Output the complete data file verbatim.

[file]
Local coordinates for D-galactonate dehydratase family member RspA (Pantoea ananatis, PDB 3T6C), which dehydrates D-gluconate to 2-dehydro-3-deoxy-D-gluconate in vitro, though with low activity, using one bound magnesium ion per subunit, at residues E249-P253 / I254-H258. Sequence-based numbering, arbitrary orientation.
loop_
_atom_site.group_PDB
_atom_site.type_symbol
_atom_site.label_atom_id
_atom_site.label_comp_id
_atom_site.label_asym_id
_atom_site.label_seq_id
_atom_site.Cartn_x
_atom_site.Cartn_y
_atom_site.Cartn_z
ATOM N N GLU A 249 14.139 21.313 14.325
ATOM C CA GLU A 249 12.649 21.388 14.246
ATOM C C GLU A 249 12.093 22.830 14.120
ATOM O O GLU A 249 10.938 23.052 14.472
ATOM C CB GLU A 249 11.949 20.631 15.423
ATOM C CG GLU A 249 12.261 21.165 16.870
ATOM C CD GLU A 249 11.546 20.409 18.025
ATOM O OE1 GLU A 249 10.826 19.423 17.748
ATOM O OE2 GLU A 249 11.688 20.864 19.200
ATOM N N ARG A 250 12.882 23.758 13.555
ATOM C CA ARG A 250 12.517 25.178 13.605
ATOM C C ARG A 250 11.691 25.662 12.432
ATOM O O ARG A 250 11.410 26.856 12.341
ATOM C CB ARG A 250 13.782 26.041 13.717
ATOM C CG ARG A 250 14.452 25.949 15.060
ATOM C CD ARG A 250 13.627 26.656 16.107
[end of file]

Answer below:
Local coordinates for D-galactonate dehydratase family member RspA (Pantoea ananatis, PDB 3T6C), which dehydrates D-gluconate to 2-dehydro-3-deoxy-D-gluconate in vitro, though with low activity, using one bound magnesium ion per subunit, at residues E249-P253 / I254-H258. Sequence-based numbering, arbitrary orientation.
loop_
_atom_site.group_PDB
_atom_site.type_symbol
_atom_site.label_atom_id
_atom_site.label_comp_id
_atom_site.label_asym_id
_atom_site.label_seq_id
_atom_site.Cartn_x
_atom_site.Cartn_y
_atom_site.Cartn_z
ATOM N N GLU A 249 14.139 21.313 14.325
ATOM C CA GLU A 249 12.649 21.388 14.246
ATOM C C GLU A 249 12.093 22.830 14.120
ATOM O O GLU A 249 10.938 23.052 14.472
ATOM C CB GLU A 249 11.949 20.631 15.423
ATOM C CG GLU A 249 12.261 21.165 16.870
ATOM C CD GLU A 249 11.546 20.409 18.025
ATOM O OE1 GLU A 249 10.826 19.423 17.748
ATOM O OE2 GLU A 249 11.688 20.864 19.200
ATOM N N ARG A 250 12.882 23.758 13.555
ATOM C CA ARG A 250 12.517 25.178 13.605
ATOM C C ARG A 250 11.691 25.662 12.432
ATOM O O ARG A 250 11.410 26.856 12.341
ATOM C CB ARG A 250 13.782 26.041 13.717
ATOM C CG ARG A 250 14.452 25.949 15.060
ATOM C CD ARG A 250 13.627 26.656 16.107